"It's like running in the Olympics with a broken shoestring," explained Charles Crowder, music director for the Phillips Collection's Sunday afternoon recital series. "You can't think about anything else."
Though it happens to string players fairly often, pianists rarely have to deal with the problem of a broken string. It happened to Jerusalem-born Natan Brand a few weeks ago on the first piece in his Washington debut recital at the Phillips. Contrary to the dramatic scenario of such movies as "The Competition," in which the player breaks off, Brand kept on going.
Crowder, who said it was the first time in over 20 years such an accident had occurred, rushed backstage as soon as the work was over to offer Brand the option of canceling the concert. Brand decided to continue. The sound difference made by the loss of one string out of the dozens on the piano is barely perceptible to the average listener. Brand did, however, agree with Crowder that a return engagement was advisable for the taping of the program, which will then be broadcast by WETA-FM and other public radio stations around the country.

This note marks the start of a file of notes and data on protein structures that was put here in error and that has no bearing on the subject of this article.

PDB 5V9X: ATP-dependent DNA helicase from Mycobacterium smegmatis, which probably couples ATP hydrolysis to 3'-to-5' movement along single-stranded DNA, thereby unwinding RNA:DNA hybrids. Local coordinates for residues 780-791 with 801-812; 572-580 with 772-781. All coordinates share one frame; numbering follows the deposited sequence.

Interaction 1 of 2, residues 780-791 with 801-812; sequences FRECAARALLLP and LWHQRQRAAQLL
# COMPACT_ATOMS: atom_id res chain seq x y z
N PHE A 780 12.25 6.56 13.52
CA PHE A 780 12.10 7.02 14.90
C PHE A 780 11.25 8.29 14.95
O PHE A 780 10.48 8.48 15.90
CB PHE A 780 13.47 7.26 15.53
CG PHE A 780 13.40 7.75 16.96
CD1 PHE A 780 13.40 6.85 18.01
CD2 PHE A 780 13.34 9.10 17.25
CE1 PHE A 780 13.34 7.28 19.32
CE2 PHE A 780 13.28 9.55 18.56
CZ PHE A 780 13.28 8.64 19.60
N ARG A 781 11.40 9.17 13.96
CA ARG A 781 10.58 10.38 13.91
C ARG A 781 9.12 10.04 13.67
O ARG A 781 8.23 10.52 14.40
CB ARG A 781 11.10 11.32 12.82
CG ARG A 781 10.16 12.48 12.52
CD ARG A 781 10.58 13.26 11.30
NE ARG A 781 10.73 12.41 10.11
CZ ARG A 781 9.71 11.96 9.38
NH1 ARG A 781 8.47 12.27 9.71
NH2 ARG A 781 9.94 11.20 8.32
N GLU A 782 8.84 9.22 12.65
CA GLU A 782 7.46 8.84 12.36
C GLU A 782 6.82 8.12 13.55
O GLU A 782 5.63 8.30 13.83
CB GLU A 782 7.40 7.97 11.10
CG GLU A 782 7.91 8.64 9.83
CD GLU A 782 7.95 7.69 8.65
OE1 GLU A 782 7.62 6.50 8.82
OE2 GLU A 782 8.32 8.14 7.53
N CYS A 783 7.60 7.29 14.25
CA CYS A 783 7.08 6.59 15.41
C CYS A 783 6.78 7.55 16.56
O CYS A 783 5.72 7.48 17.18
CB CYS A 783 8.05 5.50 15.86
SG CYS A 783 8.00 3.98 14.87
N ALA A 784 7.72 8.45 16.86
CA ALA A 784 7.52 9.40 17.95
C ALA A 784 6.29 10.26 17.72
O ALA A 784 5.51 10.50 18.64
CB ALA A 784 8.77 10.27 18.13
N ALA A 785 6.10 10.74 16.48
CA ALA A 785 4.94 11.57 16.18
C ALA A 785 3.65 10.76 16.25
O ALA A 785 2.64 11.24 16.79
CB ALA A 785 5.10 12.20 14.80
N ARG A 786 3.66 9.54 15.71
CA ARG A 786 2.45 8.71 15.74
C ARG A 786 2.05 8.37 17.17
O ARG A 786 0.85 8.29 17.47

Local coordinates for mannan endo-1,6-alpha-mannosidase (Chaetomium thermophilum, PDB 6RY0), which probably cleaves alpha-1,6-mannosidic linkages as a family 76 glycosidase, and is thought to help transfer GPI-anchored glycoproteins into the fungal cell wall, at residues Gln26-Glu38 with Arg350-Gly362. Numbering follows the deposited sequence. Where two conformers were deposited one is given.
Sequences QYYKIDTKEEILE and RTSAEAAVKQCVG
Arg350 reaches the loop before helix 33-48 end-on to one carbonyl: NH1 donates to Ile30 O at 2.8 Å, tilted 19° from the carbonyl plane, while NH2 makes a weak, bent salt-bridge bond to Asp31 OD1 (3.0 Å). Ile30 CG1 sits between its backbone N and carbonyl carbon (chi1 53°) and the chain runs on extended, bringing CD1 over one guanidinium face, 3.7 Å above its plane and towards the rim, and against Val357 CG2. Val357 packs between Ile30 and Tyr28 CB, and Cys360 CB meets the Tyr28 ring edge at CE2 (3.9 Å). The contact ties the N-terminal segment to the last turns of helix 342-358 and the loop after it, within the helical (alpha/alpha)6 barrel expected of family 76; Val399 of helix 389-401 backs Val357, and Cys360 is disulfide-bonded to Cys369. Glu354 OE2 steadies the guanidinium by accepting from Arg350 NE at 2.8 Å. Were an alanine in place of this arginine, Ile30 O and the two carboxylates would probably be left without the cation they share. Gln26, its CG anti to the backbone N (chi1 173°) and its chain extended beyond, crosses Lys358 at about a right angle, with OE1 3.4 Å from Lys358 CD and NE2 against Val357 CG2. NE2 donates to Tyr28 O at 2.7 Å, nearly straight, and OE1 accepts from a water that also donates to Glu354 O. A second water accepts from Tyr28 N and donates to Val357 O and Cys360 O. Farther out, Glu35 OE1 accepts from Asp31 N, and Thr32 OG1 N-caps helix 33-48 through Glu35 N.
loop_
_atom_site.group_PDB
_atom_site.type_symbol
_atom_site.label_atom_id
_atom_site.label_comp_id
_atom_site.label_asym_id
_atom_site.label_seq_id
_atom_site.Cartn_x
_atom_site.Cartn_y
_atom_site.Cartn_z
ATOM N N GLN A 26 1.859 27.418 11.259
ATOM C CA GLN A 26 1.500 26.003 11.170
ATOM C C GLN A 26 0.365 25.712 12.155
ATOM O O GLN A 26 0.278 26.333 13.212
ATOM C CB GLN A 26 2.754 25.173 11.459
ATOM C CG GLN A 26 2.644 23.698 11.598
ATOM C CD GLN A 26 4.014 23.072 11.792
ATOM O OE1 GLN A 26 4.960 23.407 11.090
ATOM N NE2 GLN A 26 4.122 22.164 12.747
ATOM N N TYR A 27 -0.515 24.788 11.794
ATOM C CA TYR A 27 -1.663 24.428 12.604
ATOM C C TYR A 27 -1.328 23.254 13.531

When Brand appears again at the Phillips today at 5 p.m., he need have little fear that another string will break. Lightning never strikes twice in the same place -- or does it?